26 February 2015

Ryan Adams - De Montfort Hall, Leicester (21 February 2015)

A photo posted by Pawl K (@heypawl) on

The reason why I reactivated this blog last summer was to give myself a place to practice writing and force myself to be disciplined enough to make myself write something on a semi-regular basis. So far this year I have been in a start-of-the-year fug and haven’t felt very inspired or motivated to do much writing, either here or for LeftLion. I didn’t want a month to go by where I hadn’t written anything on this blog, as I have managed at least one post a month since last June, therefore I thought I would pen a few words about the Ryan Adams gig that I went to last Saturday night. 

Being a long-time Ryan Adams fan and having caught him on every UK tour since 2006, in London or in Nottingham, I know what to expect when it comes to him as a performer. Sometimes he can be amazing and other times really frustrating. Tonight was the later. 

I don’t know if something happens when he plays in a band, but  I’ve seen him both solo and as part of a band (The Cardinals), and the truly outstanding performances have been those where it has just been him along on stage playing guitar and piano. When I’ve seen him with The Cardinals his music often felt bogged down and stodgy with no room to breathe. He was playing with a band at this show, so the signs weren’t good. 

A prolific singer-songwriter with so many released and un-released albums under his belt, I’ve always thought as Ryan Adams as a modern day Neil Young. Someone doing his own thing and releasing musically that veers wildly between extraordinary and downright awful, and with such an extensive back catalogue, when you go and see him play live there is no guarantee that he’ll play everything that you want. 

A photo posted by Pawl K (@heypawl) on

It was a gig of two halves. It started off really promising, opening with the reverb-saturated Tom Petty 80s rock of Gimmie Something Good, the show mined the more countrified-rock aspect of Ryan’s musical personality, with a rolling version of Let It Ride following. There was also room for a sumptuous Dirty Rain from Ashes & Fire, while the bar-band take on This House Is Not For Sale really lifted the Love Is Hell song. Wrecking Ball, from his new eponymously titled new LP, sounded like classic Ryan Adams. While the run of Magnolia Mountain, New York, New York, Dear Chicago and When The Stars Go Blue was unbeatable. The first half finished with a brand new and (so-far) unreleased song titled Blue Light that jangled like The Smiths attempting to cover Ryan’s beloved The Replacements.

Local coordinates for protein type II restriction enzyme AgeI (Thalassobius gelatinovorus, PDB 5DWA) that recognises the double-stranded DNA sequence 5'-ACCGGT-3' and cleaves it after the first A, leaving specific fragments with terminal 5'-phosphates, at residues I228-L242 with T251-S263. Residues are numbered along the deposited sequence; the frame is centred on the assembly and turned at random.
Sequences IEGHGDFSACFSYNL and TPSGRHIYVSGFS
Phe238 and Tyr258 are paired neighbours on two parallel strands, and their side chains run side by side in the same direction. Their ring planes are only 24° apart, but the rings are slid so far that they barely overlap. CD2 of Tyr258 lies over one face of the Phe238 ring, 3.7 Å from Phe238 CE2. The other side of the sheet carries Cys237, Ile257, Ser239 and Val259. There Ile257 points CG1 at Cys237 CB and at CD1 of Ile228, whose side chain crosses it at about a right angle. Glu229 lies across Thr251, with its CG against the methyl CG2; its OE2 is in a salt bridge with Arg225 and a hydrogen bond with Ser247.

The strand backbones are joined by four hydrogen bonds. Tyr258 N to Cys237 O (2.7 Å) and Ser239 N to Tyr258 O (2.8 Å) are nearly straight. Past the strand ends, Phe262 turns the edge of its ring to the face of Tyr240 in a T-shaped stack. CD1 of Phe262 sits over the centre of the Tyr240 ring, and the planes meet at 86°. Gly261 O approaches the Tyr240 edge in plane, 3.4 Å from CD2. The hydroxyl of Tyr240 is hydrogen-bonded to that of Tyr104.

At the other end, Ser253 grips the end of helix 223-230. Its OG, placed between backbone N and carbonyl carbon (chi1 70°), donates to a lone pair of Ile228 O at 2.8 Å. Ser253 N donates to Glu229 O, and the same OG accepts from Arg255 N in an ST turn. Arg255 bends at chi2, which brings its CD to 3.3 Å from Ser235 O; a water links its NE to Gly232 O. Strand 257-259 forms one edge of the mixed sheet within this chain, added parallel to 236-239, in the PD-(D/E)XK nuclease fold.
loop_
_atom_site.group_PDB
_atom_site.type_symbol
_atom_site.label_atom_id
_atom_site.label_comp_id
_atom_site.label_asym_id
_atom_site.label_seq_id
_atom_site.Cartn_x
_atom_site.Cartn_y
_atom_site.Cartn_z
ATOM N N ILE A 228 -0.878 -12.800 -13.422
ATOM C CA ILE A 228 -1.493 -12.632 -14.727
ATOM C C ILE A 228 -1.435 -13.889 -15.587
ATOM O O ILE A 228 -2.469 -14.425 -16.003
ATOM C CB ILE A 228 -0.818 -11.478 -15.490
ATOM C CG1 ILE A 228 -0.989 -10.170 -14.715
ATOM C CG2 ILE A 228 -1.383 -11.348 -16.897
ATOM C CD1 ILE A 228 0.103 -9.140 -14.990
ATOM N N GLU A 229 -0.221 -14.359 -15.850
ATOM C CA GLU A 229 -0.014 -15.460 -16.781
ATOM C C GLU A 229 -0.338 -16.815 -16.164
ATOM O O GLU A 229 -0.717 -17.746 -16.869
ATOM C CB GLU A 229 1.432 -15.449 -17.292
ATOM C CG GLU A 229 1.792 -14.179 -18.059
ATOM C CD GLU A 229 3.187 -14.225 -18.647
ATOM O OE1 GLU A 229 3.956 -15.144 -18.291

Next-up was a cover of the support act Natalie Prass. Although I’m sure it was well intended it was also the moment where the show lost momentum and took a nose-dive from which it never really recovered. After this it felt like the show meandered along and needed an injection of pace. There was some stand out moments with My Winding Wheel, Oh My Sweet Carolina, La Cienga Just Smiled. But these were interspersed with drudgery like a lengthy Peacefull Valley and the dreary Everybody Knows. 

I See Monsters is always something special, and in fact much of Love Is Hell often seem overlooked by Ryan Adams when I’ve seen him live. The song eventually descended in to a wall of guitars that must surely be a nod to Oasis, a band Ryan is a vocal fan of. There wasn’t any encore and Natalie Prass joined Ryan and the rest of the band onstage for the closing Come Pick Me Up. 

Gimme Something Good 
Let It Ride 
Stay With Me 
Dirty Rain 
This House Is Not For Sale 
My Wrecking Ball 
Magnolia Mountain 
New York, New York 
Dear Chicago 
When the Stars Go Blue 
Blue Light 
Your Fool (Natalie Prass cover)
Everybody Knows 
My Winding Wheel 
Peaceful Valley 
Oh My Sweet Carolina (with Natalie Prass)
La Cienega Just Smiled 
I See Monsters 
Come Pick Me Up (with Natalie Prass)

Ryan Adams website
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1 comment:

Anonymous said...

I thought it was brilliant from start to finish, myself.